The Speech Acts of Irish - Utterance, Situation, and Meaning - Brian Nolan

The Speech Acts of Irish - Utterance, Situation, and Meaning - Brian Nolan

The Directive Speech Acts

The Speech Acts of Irish - Utterance, Situation, and Meaning - Brian Nolan

Brian Nolan [+-]
Technological University Dublin (retired)
Dr. Brian Nolan is a retired Head of School of Informatics and Engineering at the Technological University Dublin, in Ireland. His research interests include linguistic theory at the morpho-syntactic semantic interface, argument structure and valence, constructions in grammar, event structure in language, the architecture of the lexicon and computational approaches to language processing, computational linguistics, speech act theory, context and common ground. His linguistic work has been in the functional linguistic model of Role and Reference Grammar and he has published extensively internationally. In 2012 Dr. Nolan published his book with Equinox on the linguistic structure of Irish in a Role and Reference Grammar account entitled The structure of Modern Irish: A functional account. In 2013, Benjamins published his co-edited volume Linking constructions into functional linguistics – The role of constructions in grammar in their Studies in Language Companion series. His co-edited Benjamin volume on computational linguistics and linguistic theory, Language processing and grammars: The role of functionally oriented computational models was published in 2014, also in their Studies in Language Companion series. He also co-edited a Benjamins book on ‘Causation, transfer and permission’ in linguistic theory, which appeared in early 2015. In January 2017, Benjamins published his co-edited book on complex predication entitled Argument realisation in complex predicates and complex events: Verb verb constructions at the syntax semantic interface. In 2019, Dr. Nolan co-edited a volume with Cambridge Scholars Publishing on the ‘Linguistic perspectives on the construction of meaning and knowledge: The linguistic, pragmatic, ontological and computational dimensions’.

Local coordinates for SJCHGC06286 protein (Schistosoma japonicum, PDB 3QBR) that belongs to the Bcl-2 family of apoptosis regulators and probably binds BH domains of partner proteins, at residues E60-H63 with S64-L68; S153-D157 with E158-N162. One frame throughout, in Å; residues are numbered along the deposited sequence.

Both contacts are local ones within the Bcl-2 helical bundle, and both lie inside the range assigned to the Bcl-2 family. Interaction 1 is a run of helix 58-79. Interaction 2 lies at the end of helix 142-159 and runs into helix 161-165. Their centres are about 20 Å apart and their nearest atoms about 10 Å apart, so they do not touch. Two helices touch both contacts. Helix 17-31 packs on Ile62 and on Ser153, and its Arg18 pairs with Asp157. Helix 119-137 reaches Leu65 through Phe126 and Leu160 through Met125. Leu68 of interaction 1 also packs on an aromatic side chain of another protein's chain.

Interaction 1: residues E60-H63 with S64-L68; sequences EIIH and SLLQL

Description

The aim of a directive speech act is to cause the hearer H of the directive utterance to perform some action, and this is explored in chapter 6, The directive speech acts. This communicative function of a directive speech act is indispensable to human interaction. Directives express the attitude of speaker S toward some prospective action by the hearer H. That is, a directive expresses an attitude of S toward some prospective action by H and reflect S’s intention that the utterance, or the attitude it expresses, is to be taken as a reason for H’s to undertake the action. The term directive is due to Searle. Directive speech acts are satisfied, and complied with if the world comes to match its propositional content. They have a world-to-word direction of fit.

Notify A Colleague

Citation

Nolan, Brian . The Directive Speech Acts. The Speech Acts of Irish - Utterance, Situation, and Meaning. Equinox eBooks Publishing, United Kingdom. p. 95-127 Jul 2024. ISBN 9781800504288. https://www.equinoxpub.com/home/view-chapter/?id=44647. Date accessed: 16 Jun 2024 doi: 10.1558/equinox.44647. Jul 2024

Dublin Core Metadata